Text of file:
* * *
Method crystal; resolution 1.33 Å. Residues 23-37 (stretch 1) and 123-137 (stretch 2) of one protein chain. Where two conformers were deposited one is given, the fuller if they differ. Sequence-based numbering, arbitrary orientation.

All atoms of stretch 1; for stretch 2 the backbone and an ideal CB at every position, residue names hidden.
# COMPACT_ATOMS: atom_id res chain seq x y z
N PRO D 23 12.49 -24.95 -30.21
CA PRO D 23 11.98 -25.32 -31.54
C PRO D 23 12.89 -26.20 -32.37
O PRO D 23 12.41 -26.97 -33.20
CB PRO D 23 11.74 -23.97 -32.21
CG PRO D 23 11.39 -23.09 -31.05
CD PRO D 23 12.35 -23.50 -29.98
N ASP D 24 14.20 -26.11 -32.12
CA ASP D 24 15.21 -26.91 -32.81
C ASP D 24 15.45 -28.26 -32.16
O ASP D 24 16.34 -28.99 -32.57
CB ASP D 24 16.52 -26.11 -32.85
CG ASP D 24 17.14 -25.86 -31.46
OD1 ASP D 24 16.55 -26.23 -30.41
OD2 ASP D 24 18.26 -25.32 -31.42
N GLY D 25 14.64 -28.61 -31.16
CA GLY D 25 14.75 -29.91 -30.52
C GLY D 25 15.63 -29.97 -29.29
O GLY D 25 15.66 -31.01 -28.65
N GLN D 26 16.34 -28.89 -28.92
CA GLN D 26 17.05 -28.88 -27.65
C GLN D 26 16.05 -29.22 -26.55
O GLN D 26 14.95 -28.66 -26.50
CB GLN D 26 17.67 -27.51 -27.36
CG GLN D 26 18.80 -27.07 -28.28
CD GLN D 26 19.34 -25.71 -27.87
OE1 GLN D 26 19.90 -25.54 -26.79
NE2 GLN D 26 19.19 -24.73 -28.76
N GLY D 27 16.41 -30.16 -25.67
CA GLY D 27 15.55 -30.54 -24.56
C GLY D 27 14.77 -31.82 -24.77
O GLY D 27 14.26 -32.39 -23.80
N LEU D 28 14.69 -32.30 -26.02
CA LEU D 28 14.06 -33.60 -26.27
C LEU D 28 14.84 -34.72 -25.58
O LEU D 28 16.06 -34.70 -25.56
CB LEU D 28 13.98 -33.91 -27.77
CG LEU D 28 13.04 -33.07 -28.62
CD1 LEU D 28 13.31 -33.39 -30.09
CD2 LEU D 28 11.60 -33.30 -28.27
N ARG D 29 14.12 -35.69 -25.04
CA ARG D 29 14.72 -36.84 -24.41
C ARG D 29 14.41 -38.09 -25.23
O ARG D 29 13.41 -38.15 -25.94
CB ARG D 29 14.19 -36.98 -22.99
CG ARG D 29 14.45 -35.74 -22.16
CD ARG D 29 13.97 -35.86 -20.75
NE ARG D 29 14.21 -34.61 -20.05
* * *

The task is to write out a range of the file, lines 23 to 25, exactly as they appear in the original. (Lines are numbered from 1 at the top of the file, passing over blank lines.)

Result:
N GLN D 26 16.34 -28.89 -28.92
CA GLN D 26 17.05 -28.88 -27.65
C GLN D 26 16.05 -29.22 -26.55